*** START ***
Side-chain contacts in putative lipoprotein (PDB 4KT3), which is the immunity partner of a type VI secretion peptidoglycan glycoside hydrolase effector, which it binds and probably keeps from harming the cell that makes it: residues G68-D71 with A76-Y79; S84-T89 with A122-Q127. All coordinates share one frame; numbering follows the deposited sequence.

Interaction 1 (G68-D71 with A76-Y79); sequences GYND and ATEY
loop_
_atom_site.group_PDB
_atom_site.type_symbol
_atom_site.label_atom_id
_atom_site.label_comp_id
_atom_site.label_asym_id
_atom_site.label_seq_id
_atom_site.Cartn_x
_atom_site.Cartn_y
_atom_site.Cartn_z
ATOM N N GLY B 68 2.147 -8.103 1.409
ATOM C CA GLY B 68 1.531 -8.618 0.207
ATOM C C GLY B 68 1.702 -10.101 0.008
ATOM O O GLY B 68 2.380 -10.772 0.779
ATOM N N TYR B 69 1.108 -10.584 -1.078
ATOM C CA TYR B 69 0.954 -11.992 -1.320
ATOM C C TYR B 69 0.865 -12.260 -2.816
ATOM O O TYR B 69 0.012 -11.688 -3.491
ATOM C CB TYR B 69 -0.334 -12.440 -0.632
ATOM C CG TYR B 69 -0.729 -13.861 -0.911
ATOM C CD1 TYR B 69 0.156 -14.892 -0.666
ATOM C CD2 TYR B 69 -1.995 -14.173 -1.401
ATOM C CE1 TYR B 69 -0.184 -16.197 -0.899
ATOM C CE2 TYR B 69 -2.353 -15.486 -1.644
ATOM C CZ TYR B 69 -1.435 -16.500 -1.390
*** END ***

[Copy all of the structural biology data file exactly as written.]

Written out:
Side-chain contacts in putative lipoprotein (PDB 4KT3), which is the immunity partner of a type VI secretion peptidoglycan glycoside hydrolase effector, which it binds and probably keeps from harming the cell that makes it: residues G68-D71 with A76-Y79; S84-T89 with A122-Q127. All coordinates share one frame; numbering follows the deposited sequence.

Interaction 1 (G68-D71 with A76-Y79); sequences GYND and ATEY
loop_
_atom_site.group_PDB
_atom_site.type_symbol
_atom_site.label_atom_id
_atom_site.label_comp_id
_atom_site.label_asym_id
_atom_site.label_seq_id
_atom_site.Cartn_x
_atom_site.Cartn_y
_atom_site.Cartn_z
ATOM N N GLY B 68 2.147 -8.103 1.409
ATOM C CA GLY B 68 1.531 -8.618 0.207
ATOM C C GLY B 68 1.702 -10.101 0.008
ATOM O O GLY B 68 2.380 -10.772 0.779
ATOM N N TYR B 69 1.108 -10.584 -1.078
ATOM C CA TYR B 69 0.954 -11.992 -1.320
ATOM C C TYR B 69 0.865 -12.260 -2.816
ATOM O O TYR B 69 0.012 -11.688 -3.491
ATOM C CB TYR B 69 -0.334 -12.440 -0.632
ATOM C CG TYR B 69 -0.729 -13.861 -0.911
ATOM C CD1 TYR B 69 0.156 -14.892 -0.666
ATOM C CD2 TYR B 69 -1.995 -14.173 -1.401
ATOM C CE1 TYR B 69 -0.184 -16.197 -0.899
ATOM C CE2 TYR B 69 -2.353 -15.486 -1.644
ATOM C CZ TYR B 69 -1.435 -16.500 -1.390